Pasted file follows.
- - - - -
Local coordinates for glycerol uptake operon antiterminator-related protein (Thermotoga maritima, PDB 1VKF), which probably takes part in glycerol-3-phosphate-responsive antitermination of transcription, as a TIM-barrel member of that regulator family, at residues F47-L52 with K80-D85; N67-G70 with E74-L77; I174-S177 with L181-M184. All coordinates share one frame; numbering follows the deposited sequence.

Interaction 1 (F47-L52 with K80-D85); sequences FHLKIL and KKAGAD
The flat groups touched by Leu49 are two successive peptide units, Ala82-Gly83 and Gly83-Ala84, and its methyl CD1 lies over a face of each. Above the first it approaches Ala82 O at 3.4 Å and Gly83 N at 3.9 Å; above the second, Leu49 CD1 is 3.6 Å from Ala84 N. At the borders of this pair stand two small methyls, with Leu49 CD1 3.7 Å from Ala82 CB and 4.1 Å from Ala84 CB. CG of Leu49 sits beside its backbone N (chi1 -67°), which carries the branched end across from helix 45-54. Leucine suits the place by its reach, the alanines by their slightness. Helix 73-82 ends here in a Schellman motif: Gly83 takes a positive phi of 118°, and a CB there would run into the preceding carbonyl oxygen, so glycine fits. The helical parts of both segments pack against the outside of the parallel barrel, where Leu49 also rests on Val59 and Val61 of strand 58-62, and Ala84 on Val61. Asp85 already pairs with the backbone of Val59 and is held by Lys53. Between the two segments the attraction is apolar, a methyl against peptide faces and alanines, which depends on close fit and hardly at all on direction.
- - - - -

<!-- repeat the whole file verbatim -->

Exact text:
Local coordinates for glycerol uptake operon antiterminator-related protein (Thermotoga maritima, PDB 1VKF), which probably takes part in glycerol-3-phosphate-responsive antitermination of transcription, as a TIM-barrel member of that regulator family, at residues F47-L52 with K80-D85; N67-G70 with E74-L77; I174-S177 with L181-M184. All coordinates share one frame; numbering follows the deposited sequence.

Interaction 1 (F47-L52 with K80-D85); sequences FHLKIL and KKAGAD
The flat groups touched by Leu49 are two successive peptide units, Ala82-Gly83 and Gly83-Ala84, and its methyl CD1 lies over a face of each. Above the first it approaches Ala82 O at 3.4 Å and Gly83 N at 3.9 Å; above the second, Leu49 CD1 is 3.6 Å from Ala84 N. At the borders of this pair stand two small methyls, with Leu49 CD1 3.7 Å from Ala82 CB and 4.1 Å from Ala84 CB. CG of Leu49 sits beside its backbone N (chi1 -67°), which carries the branched end across from helix 45-54. Leucine suits the place by its reach, the alanines by their slightness. Helix 73-82 ends here in a Schellman motif: Gly83 takes a positive phi of 118°, and a CB there would run into the preceding carbonyl oxygen, so glycine fits. The helical parts of both segments pack against the outside of the parallel barrel, where Leu49 also rests on Val59 and Val61 of strand 58-62, and Ala84 on Val61. Asp85 already pairs with the backbone of Val59 and is held by Lys53. Between the two segments the attraction is apolar, a methyl against peptide faces and alanines, which depends on close fit and hardly at all on direction.